Most people are unaware of their bad habits. That's normal. Psychologically, we're inclined to think of ourselves in a more positive light than others tend to see us.
And it cuts both ways: Much the way that we're pretty quick to see other people's faults that they don't see themselves, our friends, family, and coworkers are probably better at picking out our own less-than-desirable traits than we may like to think.
Yet at the same time, it's pretty normal for us to dismiss the downsides to our personalities that we're less liable to see—because in general, our self-views matter more to us than other people’s attitudes.
However, scientific research indicates that other people’s views of us still count for quite a bit—especially when it comes to how we act. Others' impressions of us have been shown to predict our future behaviors more accurately than our self-views do.
What's more—and whether or not we like to admit it—just about every major decision in our lives depends a great deal on what other people think of us, from whether to take that job to whom to date or marry. It therefore doesn’t matter so much whether you think you're great if other people don’t agree with you.
And on balance, that's a far worse scenario than when other people like you more than you like yourself—the approximate difference between a despotic leader, on the one hand, and merely a self-critical perfectionist on the other.
With this in mind, it's easy to understand why the most important step for diagnosing your own bad habits and toxic behaviors starts with getting honest, critical feedback from others. In other words, what you really need is negative feedback—the kind that actually makes you feel bad about your performance or behavior, because it shows you that you aren't doing so well.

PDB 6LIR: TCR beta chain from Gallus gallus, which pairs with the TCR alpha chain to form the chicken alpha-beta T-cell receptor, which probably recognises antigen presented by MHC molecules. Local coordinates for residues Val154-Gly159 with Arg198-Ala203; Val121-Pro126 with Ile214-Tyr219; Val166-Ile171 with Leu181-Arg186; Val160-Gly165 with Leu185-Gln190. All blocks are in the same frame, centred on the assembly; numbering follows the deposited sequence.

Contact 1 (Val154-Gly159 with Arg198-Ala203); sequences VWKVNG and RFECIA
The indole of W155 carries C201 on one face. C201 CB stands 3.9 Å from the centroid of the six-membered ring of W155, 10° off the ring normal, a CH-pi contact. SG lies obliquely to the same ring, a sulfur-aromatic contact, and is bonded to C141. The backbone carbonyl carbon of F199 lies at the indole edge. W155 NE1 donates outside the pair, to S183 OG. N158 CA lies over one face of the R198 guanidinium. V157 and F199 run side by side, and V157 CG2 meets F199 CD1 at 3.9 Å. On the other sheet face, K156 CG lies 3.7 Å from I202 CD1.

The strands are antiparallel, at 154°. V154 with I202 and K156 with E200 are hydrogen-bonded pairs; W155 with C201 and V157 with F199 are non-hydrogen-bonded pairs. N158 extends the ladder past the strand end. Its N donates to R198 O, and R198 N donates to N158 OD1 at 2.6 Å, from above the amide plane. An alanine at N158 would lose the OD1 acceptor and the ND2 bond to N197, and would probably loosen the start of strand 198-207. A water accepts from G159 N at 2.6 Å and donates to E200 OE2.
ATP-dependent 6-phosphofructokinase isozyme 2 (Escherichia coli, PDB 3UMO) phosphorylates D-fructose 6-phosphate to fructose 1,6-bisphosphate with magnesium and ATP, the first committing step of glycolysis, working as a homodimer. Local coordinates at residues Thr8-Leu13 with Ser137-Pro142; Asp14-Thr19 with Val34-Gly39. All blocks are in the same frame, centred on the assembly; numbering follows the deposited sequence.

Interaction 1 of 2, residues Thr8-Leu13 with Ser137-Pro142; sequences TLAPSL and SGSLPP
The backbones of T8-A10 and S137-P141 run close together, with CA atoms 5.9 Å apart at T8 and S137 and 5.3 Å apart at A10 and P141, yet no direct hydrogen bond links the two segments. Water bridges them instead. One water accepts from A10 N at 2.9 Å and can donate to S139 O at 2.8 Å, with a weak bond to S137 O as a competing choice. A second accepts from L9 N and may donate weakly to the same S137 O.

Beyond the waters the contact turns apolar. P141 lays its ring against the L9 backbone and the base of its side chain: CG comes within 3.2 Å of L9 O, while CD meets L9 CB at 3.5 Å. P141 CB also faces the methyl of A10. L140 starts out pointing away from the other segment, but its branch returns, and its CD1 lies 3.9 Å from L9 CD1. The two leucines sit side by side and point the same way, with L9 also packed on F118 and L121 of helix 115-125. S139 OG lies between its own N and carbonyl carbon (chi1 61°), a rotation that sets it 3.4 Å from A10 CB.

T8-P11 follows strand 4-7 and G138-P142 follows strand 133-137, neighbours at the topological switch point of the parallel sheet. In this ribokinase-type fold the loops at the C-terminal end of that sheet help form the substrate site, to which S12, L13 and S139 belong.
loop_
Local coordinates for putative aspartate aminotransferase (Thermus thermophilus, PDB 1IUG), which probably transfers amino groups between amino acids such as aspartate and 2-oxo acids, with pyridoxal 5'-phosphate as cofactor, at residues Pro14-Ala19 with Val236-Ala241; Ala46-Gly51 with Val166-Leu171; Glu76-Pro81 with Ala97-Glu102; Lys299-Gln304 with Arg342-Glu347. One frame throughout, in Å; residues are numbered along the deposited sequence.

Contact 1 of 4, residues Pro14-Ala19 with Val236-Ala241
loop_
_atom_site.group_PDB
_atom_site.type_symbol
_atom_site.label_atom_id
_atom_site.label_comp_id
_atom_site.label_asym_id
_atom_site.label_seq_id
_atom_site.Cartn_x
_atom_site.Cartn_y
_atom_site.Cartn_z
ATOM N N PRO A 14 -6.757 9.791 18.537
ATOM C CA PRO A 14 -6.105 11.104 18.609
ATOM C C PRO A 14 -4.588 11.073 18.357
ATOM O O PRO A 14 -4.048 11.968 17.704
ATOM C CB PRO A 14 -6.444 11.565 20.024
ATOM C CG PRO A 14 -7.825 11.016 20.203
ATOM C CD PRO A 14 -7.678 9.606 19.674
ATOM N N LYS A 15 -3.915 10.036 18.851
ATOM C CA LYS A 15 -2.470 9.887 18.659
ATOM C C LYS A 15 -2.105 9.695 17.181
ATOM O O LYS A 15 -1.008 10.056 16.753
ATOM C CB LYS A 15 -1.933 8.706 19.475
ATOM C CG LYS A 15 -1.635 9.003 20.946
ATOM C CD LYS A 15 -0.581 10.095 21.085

This is easier said than done, of course. We're predisposed to seeking positive rather than negative feedback—fishing for compliments from people who like us—and, even when we don’t, other people are usually uncomfortable providing constructive criticism. (It's one of the perils of living in a civilized world where polite etiquette rules.)
One way to overcome this problem is by making it easier for others to critique you. For example, instead of asking people "Was that okay?" ask, "How could I have done it better?" or, "What do you think was wrong with it?" Likewise, rather than soliciting feedback from those you already know to be kind to you, try asking the advice of folks who are hard to impress and even a little impersonal.
Another important factor is sample size, so to speak. Crowdsource your feedback from as many people you can. Ask 10 colleagues (including your peers, bosses, and, if you manage people, your direct reports) what the worst two things are about your work habits or management style. Then aggregate their answers in order to look for the faults that stick out the most.
If this sounds too harsh, then phrase it this way: